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Torts - Outline Part 4

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  • Negligent Emotional Distress Damages
  • Applies in direct victim cases:
    • Impact Rule
      • D causes impact on P but no bodily injury
      • Contact w person but no harm
      • Doesn’t require a physical manifestation
      • ALL jurisdictions allow this
        • Can recover under other circumstances
    • Zone of Danger
      • Near miss situation
      • Majority of jurisdictions would allow P to recover if mental distress manifests itself physically
    • Emergence Rule
      • Minority rule
      • No impact, zone of danger, and mental distress not manifested physically
      • Can recover if in circumstance of true mental distress
  • Bystander Rule
    • 3rd party witnesses something causing them mental distress
    • General rule = no recovery
      • However, can recover if:
        1. if related to party
        2. on scene when incident occurred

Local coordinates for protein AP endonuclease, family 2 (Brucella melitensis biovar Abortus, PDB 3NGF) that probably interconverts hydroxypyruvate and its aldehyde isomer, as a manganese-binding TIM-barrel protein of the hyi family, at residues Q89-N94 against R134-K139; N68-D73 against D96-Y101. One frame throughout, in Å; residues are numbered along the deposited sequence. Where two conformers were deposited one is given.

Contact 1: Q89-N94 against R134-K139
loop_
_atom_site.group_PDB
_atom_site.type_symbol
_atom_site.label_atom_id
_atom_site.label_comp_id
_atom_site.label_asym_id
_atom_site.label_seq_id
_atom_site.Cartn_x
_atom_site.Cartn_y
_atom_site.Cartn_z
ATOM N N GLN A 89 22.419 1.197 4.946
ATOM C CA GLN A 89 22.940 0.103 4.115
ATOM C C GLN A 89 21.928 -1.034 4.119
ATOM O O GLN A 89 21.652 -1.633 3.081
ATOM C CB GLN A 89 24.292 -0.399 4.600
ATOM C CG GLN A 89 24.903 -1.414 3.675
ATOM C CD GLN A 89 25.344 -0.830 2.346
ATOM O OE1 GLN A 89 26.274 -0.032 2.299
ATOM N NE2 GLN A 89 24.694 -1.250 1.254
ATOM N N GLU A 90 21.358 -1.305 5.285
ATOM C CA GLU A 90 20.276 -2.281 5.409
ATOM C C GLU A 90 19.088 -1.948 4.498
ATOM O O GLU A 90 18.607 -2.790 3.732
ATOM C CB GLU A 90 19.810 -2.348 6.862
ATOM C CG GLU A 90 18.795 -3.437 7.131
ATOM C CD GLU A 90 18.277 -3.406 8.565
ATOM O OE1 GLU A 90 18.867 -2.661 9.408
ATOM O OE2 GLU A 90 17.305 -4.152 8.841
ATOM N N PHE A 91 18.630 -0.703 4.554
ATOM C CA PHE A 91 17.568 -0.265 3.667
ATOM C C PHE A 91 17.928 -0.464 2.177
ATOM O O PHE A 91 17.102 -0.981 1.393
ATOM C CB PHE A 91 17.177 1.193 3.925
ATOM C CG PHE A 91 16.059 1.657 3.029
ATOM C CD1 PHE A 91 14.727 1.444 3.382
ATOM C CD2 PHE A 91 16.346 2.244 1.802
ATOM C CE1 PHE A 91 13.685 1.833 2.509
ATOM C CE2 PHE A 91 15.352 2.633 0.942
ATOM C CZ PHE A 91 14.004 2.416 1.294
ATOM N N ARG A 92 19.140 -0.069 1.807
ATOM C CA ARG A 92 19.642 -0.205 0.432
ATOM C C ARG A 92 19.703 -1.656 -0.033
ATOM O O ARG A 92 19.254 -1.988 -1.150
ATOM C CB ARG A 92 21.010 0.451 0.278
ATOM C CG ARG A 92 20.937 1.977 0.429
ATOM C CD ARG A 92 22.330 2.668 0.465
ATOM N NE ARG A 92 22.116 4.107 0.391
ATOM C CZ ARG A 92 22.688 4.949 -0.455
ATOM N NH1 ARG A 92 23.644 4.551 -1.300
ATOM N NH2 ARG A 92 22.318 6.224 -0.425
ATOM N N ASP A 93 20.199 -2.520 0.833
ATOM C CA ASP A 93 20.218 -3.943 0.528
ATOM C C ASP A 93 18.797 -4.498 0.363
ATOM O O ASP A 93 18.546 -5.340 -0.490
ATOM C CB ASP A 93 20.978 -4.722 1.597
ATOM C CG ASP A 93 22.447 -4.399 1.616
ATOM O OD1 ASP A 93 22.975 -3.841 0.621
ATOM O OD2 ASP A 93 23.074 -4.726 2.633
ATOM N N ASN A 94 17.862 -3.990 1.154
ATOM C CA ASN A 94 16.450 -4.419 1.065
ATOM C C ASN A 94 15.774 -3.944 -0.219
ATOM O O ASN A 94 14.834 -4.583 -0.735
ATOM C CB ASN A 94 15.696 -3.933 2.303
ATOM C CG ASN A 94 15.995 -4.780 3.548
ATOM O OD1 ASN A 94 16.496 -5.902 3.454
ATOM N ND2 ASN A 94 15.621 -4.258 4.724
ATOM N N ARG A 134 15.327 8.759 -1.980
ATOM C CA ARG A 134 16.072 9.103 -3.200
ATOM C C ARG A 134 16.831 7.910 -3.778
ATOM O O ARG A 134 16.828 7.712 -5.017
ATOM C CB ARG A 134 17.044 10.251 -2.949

3. suffering mental distress greater than normal

Standard of Care

  • The Reasonably Prudent Person
    • Has normal intelligence
      • Objective standard
      • Not adjusted for any cognitive disabilities of D
        • Mental health issues apply under this too
    • Has normal experience, perception, memory, or knowledge
      • Knowledge = starts at basic common knowledge and then based on community where D is
    • Has all the additional skill or knowledge as the actual D (all the mental attributes)
      • Takes on any positive additional attributes of D
      • Unique knowledge or skill of D taken into account
    • Has the physical attributes of the D himself
      • Subjective standard
        • Can be increased or diminished based on D’s physical condition
    • Exemptions:
      • Emergencies can apply
      • What doesn’t apply:
        • Mental illness
        • Intoxication
    • Children
      • Taken into account; can be liable for negligence
      • Age:
        • Generally starting around 4-5 y/o
        • Minority rule = rule of sevens
          • Children under 7 y/o deemed incapable
        • Age 18 = adult standard imposed
      • Compared to children of similar age, intelligence, and experience
        • Experience taken into account here; more than adults
      • When engaged in an adult activity = held to the standard of care as a reasonable adult doing that activity